I think everyone recognizes that life on Earth would not be possible without the sun. It's what brings warmth and life to our planet. The sun establishes our seasons. It's how we measure the passage of time. The sun is so important, so it makes sense that ancient Indo-Europeans could recognize the role it played and incorporate it into their mythology. Below are a list of sun deities that can be found in several different Indo-European cultures:
I love seeing repeated themes across multiple cultures. For me, it adds a feeling of validity to my personal practice, and I appreciate that. Of course, in addition to this list there are also numerous deities associated with different times of day, such as dawn or dusk, and day or night and other attributes of the sun. This is by no means an exhaustive list, but at least a glimpse into the vast array of sun deities that exist. If you know of an IE sun deity that I have missed, definitely let me know and I'll be happy to add them to the list.
Have a wonderful day.
For most of my life, I have found myself drawn to the study of mythology. I love reading new myths and exploring ancient pantheons to see where stories are unique, and where mythology seems to interconnect or overlap. As part of my push toward writing more this year, I’d like to put that research and exploration to good use by describing the mythology of different Indo-European cultures. Some of these writings may be my attempt to retell an ancient myth. Others, like this one, will instead focus on a specific deity (or group of deities). Today I want to briefly explore a piece of the Hittite pantheon, Istustaya and Papaya.
Istustaya and Papaya were the Hittite goddesses of fate and destiny. They were said to sit beside the sea, and weave the threads of mortal life, similar to the Fates of Greek mythology. Ancient texts indicate that these deities had an important part in the royal coronation ceremonies. In this rite, the presented king would walk into the throne room. The throne goddess would call to the eagle, and send it to the sea to view who waited there. The eagle would take flight, and then return indicating that Istustaya and Papaya “the primeval goddesses of the netherworld” (Archi) were present and ready to work. The eagle then described the two goddesses kneeling by the sea. They worked together to spin the yarn of the king’s life, and filled many spools with thread, which showed countless years ahead of him. While they worked, they often glanced into a mirror to see the threads play out in the lives of the mortals (Gorke).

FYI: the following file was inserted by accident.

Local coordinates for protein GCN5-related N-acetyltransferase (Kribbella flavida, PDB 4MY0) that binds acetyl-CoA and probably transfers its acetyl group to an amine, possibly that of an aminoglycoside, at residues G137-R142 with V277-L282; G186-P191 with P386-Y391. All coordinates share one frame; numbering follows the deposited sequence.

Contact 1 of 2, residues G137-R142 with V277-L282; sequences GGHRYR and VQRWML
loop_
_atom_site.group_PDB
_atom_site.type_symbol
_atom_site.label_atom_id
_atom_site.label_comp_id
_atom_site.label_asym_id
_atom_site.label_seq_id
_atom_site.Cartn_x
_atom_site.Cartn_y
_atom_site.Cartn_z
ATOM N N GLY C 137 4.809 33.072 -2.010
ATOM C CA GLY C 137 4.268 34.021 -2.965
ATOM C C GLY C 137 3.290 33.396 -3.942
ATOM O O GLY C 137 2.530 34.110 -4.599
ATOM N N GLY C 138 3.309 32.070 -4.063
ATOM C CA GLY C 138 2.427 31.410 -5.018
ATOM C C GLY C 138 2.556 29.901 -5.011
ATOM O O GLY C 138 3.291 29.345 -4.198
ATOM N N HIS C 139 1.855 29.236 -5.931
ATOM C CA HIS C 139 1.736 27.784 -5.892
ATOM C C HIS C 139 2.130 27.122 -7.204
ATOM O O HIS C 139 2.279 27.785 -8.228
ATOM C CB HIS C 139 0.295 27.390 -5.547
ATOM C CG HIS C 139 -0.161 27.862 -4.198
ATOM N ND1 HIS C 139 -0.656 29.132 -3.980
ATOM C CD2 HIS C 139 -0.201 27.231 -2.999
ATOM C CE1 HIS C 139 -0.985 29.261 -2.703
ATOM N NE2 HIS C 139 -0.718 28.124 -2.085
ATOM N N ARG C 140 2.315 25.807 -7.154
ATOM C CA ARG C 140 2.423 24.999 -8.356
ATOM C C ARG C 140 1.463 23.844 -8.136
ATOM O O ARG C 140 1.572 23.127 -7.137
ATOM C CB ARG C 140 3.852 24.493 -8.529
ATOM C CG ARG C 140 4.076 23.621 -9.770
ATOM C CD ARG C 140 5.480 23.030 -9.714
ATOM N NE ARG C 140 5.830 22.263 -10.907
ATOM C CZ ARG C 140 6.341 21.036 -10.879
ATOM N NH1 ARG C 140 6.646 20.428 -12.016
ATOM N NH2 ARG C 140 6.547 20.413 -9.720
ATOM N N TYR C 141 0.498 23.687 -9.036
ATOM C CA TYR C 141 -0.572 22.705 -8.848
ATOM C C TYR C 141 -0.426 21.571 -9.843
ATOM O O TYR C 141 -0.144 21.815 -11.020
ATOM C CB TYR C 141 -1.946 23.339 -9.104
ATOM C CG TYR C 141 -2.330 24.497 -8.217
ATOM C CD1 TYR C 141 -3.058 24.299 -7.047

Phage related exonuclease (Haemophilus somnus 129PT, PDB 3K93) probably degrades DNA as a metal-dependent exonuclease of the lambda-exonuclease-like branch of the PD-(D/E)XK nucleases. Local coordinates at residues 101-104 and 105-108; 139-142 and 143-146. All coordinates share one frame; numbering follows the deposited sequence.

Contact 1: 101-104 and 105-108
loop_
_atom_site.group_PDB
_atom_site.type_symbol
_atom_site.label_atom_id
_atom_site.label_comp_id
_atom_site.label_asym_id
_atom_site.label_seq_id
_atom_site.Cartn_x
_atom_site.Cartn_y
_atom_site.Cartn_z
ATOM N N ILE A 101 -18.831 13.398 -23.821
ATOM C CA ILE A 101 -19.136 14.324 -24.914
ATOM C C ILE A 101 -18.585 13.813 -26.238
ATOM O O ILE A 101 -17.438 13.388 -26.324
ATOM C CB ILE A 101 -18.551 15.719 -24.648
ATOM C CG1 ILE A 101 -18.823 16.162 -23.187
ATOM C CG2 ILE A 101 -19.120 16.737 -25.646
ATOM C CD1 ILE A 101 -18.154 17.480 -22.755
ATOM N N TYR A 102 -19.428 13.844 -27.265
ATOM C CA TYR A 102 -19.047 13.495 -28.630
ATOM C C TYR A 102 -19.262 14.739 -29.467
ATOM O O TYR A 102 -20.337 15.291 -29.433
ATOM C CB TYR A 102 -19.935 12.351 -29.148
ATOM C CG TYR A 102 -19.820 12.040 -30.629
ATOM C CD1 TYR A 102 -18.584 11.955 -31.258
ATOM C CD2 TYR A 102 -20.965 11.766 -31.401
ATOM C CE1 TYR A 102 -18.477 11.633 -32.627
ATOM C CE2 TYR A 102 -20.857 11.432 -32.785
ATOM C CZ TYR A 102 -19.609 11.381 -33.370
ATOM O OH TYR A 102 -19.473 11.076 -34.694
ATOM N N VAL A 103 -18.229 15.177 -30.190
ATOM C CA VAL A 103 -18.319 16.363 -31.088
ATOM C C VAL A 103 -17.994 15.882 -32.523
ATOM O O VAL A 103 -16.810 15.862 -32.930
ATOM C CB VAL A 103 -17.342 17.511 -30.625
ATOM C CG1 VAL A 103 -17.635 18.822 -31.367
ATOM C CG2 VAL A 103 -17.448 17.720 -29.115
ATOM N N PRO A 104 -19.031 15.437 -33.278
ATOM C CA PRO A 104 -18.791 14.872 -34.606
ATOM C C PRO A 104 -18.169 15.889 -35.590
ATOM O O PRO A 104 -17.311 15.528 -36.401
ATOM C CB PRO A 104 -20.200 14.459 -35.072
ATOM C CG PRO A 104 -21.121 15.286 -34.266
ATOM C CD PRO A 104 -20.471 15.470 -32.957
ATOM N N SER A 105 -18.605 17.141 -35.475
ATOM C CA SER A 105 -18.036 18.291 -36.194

Because of their role in life, and therefore death, Istustaya and Papaya are most often referenced within the writings of the Hittite cult for the chthonic gods. One example of these cult practices can be found in the “hesta-houses” of Hattusa, the capital of the Hittite empire. The hesta houses were shrines that were used to honor the deities of the underworld, as well as the ancestors (Johnston 263). Istustaya and Papaya were honored among the deities of death and the underworld because they were responsible for determining the length of someone’s life. This power also meant that they were responsible determining when someone was to pass in to the underworld (Archi).
In addition to the hesta-houses, Hattusa was also the home of the Purulli festival. Purulli can be translated to mean “Festival of Earth” and included rites to bring life back to the earth after the cold winter months. These celebrations often included a retelling of the myth of Teshub and his victory over the evil serpent Illuyanka (Bachvarova). However, ancient manuscripts indicate that Istustaya and Papaya were among those deities that were honored during this celebration, along with Lelwani - the goddess of the underworld, Siwat - deity of the day of death, and others (Archi).
These are just a few examples of how Istustaya and Papaya were honored in the ancient Hittite society. They played a unique and important role in their culture, but were names I was not really familiar with prior to beginning my exploration in the world of ancient Anatolia. I hope you enjoyed learning a little bit of their story.
Archi, Alfonso. "The Anatolian Fate-Goddesses and their Different Traditions." Diversity and Standardization: Perspectives on ancient Near Easter Cultural (2013).
Bachvarova, Mary R. From Hittite to Homer: The Anatolian Background of Ancient Greek Epic. Cambridge: Cambridge University Press, 2016.
Gorke, Susanne. "Mythological Passages in Hittite Rituals." Religious Convergence in the Ancient Mediterranean (2019): 163-171.
Johnston, Sarah Iles. Religions of the Ancient World: A Guide. Cambridge: The Belknap Press of Harvard University Press, 2004.